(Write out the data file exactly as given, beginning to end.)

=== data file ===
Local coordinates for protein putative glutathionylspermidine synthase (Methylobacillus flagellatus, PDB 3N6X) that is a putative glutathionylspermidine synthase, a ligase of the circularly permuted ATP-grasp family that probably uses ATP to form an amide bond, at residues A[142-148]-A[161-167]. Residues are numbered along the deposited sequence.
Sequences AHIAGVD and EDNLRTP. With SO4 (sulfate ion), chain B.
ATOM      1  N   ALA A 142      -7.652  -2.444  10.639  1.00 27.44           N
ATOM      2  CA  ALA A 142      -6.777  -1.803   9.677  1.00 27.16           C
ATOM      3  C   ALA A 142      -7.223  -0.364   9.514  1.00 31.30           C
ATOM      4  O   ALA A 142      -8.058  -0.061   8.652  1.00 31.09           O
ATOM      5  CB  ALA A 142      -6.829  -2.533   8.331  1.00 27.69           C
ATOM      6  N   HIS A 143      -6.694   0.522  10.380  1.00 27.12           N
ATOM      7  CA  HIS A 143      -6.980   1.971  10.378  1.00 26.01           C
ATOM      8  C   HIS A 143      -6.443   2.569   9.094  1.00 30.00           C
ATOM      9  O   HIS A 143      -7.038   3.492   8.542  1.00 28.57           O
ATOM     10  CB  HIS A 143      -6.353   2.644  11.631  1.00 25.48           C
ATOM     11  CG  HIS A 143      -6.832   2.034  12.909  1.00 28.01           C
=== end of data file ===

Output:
Local coordinates for protein putative glutathionylspermidine synthase (Methylobacillus flagellatus, PDB 3N6X) that is a putative glutathionylspermidine synthase, a ligase of the circularly permuted ATP-grasp family that probably uses ATP to form an amide bond, at residues A[142-148]-A[161-167]. Residues are numbered along the deposited sequence.
Sequences AHIAGVD and EDNLRTP. With SO4 (sulfate ion), chain B.
ATOM      1  N   ALA A 142      -7.652  -2.444  10.639  1.00 27.44           N
ATOM      2  CA  ALA A 142      -6.777  -1.803   9.677  1.00 27.16           C
ATOM      3  C   ALA A 142      -7.223  -0.364   9.514  1.00 31.30           C
ATOM      4  O   ALA A 142      -8.058  -0.061   8.652  1.00 31.09           O
ATOM      5  CB  ALA A 142      -6.829  -2.533   8.331  1.00 27.69           C
ATOM      6  N   HIS A 143      -6.694   0.522  10.380  1.00 27.12           N
ATOM      7  CA  HIS A 143      -6.980   1.971  10.378  1.00 26.01           C
ATOM      8  C   HIS A 143      -6.443   2.569   9.094  1.00 30.00           C
ATOM      9  O   HIS A 143      -7.038   3.492   8.542  1.00 28.57           O
ATOM     10  CB  HIS A 143      -6.353   2.644  11.631  1.00 25.48           C
ATOM     11  CG  HIS A 143      -6.832   2.034  12.909  1.00 28.01           C